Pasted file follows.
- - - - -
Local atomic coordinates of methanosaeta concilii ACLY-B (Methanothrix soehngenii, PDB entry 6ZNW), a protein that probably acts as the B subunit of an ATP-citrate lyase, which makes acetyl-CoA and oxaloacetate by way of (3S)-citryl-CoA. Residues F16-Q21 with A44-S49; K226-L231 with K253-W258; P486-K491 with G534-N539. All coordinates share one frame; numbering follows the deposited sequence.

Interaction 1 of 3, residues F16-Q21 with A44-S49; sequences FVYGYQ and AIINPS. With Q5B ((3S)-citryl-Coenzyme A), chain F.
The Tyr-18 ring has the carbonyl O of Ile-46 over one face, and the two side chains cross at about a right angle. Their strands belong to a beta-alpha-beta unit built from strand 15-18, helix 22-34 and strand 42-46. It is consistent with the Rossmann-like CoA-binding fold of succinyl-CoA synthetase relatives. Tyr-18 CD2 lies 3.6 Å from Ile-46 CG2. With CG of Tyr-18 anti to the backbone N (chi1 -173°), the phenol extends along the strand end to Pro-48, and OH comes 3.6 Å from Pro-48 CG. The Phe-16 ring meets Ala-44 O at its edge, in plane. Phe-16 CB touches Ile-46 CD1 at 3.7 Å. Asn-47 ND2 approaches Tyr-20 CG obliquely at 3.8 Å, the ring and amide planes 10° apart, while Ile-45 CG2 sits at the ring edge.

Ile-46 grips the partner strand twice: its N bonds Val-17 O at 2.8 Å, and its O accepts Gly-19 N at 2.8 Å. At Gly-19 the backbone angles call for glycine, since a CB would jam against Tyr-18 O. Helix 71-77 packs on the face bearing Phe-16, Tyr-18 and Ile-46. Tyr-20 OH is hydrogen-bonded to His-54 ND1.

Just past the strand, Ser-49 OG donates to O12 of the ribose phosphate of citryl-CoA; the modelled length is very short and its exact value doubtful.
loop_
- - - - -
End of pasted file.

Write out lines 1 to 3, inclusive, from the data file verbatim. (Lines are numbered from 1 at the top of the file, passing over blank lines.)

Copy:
Local atomic coordinates of methanosaeta concilii ACLY-B (Methanothrix soehngenii, PDB entry 6ZNW), a protein that probably acts as the B subunit of an ATP-citrate lyase, which makes acetyl-CoA and oxaloacetate by way of (3S)-citryl-CoA. Residues F16-Q21 with A44-S49; K226-L231 with K253-W258; P486-K491 with G534-N539. All coordinates share one frame; numbering follows the deposited sequence.

Interaction 1 of 3, residues F16-Q21 with A44-S49; sequences FVYGYQ and AIINPS. With Q5B ((3S)-citryl-Coenzyme A), chain F.
The Tyr-18 ring has the carbonyl O of Ile-46 over one face, and the two side chains cross at about a right angle. Their strands belong to a beta-alpha-beta unit built from strand 15-18, helix 22-34 and strand 42-46. It is consistent with the Rossmann-like CoA-binding fold of succinyl-CoA synthetase relatives. Tyr-18 CD2 lies 3.6 Å from Ile-46 CG2. With CG of Tyr-18 anti to the backbone N (chi1 -173°), the phenol extends along the strand end to Pro-48, and OH comes 3.6 Å from Pro-48 CG. The Phe-16 ring meets Ala-44 O at its edge, in plane. Phe-16 CB touches Ile-46 CD1 at 3.7 Å. Asn-47 ND2 approaches Tyr-20 CG obliquely at 3.8 Å, the ring and amide planes 10° apart, while Ile-45 CG2 sits at the ring edge.